Tuesday, March 13, 2018

Uni + Pinot = Very Happy Me-o


I was hoping I'd get to write something about a fantastic feast from World of Pinot Noir closer to the feast itself (on Friday, March 2), but perhaps I'm still recovering, lost in the sensory world so much that I don't want to spend too much time in contemplation. True, that might be my usual state, but a dinner like The Art of Japanese Cuisine and Freeman Winery Pinot Noir, with Guest Chef Ken Tominaga, puts the you in voluptuous, if that makes any sense. I did do a write up/interview with Ken Freeman prior to the dinner, so go check that out if you haven't yet for more winery details, but the quick lesson is his wife Akiko Freeman makes wines of grace, poise, depth and acidity, and they cry out for pairing with food.

This evening wasn't just any food, of course, as Chef Tominaga is a star of the Bay Area and Sonoma, and he and the Freemans are friends too, so it's a very simpatico pairing. Since it's been awhile and much of my memory of the evening is a rosy glow of gustatory glory (plus my notes in the darkened dining room at the Spa at the Ritz Carlton Bacara are hard to the read to the point that one scribble I can make out taunts future-me with "you will not be able to read this"), I will focus on two delectable courses, numbers 1 and 4 (of 5 with an unannounced dessert too), both pictured above.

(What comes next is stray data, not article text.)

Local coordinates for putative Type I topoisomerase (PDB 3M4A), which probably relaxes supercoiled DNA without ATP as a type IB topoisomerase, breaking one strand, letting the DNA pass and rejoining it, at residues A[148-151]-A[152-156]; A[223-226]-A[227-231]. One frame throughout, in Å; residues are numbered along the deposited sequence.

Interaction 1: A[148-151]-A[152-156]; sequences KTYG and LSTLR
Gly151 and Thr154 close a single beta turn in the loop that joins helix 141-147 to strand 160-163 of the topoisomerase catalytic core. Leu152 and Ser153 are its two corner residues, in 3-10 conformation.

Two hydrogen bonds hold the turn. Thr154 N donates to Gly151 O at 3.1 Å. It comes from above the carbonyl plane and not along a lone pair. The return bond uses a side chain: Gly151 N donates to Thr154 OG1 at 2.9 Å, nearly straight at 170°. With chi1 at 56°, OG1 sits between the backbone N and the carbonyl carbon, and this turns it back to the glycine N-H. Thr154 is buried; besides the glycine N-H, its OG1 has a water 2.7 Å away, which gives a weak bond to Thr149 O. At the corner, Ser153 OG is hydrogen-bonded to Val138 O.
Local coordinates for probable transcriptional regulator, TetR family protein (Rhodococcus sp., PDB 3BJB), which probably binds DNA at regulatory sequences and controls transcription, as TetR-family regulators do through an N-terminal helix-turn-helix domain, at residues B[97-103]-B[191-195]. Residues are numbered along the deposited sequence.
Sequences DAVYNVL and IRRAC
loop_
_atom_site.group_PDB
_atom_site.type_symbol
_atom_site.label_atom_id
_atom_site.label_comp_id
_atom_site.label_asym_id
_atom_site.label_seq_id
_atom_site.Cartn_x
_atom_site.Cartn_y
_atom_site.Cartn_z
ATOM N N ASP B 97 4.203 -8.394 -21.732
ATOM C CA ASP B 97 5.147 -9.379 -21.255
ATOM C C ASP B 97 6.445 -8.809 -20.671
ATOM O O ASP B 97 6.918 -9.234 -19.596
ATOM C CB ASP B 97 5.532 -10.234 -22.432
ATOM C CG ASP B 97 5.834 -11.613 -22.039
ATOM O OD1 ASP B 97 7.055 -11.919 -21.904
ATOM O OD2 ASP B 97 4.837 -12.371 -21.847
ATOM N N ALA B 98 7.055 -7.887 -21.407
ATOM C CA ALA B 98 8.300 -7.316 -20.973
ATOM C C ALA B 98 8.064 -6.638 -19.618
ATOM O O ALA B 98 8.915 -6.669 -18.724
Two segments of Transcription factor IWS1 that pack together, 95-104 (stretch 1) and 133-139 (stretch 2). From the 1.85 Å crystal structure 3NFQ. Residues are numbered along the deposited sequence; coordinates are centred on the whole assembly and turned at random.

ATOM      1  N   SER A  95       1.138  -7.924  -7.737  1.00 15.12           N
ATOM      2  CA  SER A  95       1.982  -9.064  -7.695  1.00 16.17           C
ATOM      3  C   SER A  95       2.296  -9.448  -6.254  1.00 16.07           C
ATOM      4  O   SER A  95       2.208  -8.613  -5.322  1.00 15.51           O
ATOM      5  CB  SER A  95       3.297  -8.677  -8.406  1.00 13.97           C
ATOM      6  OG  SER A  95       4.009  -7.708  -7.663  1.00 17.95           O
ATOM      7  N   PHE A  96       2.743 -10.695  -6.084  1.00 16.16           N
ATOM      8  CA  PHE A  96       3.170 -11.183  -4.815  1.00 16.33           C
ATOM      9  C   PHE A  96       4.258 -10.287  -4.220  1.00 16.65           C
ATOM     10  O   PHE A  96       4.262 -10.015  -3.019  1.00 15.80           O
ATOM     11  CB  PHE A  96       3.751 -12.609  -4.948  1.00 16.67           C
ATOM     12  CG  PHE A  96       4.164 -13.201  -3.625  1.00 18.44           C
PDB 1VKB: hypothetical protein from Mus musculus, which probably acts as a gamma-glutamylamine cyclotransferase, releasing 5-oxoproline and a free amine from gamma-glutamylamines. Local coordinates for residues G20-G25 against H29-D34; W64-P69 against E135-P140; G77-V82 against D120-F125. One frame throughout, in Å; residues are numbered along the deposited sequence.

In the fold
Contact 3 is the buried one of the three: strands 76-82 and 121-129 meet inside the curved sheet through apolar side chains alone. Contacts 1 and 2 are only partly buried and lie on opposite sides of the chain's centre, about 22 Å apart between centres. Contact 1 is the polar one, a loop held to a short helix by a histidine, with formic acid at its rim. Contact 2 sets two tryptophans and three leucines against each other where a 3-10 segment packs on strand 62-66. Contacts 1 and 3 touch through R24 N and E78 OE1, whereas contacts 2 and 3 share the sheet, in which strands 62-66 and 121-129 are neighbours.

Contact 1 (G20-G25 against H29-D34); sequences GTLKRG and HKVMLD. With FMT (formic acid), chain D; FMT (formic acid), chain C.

Course the first is Happy Spoon with Golden Osetra Caviar, but it seems a bit misnamed, as it's really Happy Happy Eater Left with Golden Smile. Chef suggested we get it all in one bite, and while it wasn't too big for that, it was a tad sad to see it all gone in a minute of mouthful, the oyster and uni and caviar and sauce all and everything of the briny sea, as if you'd cleared out the pantry of Davy Jones' Locker (ignore all the shipwreck imagery, though). You did get to wash it down with the 2016 Freeman Ryo-fu Chardonnay, mostly sourced from stellar Sonoma Vineyards Keefer and Heintz Ranches, so it is a Happy Glass of elegant juice, some more tropical notes yet underlined with citrus and apple fruit, and, as with most Freeman wines, a finish that could match the power of the urchin you ate with it.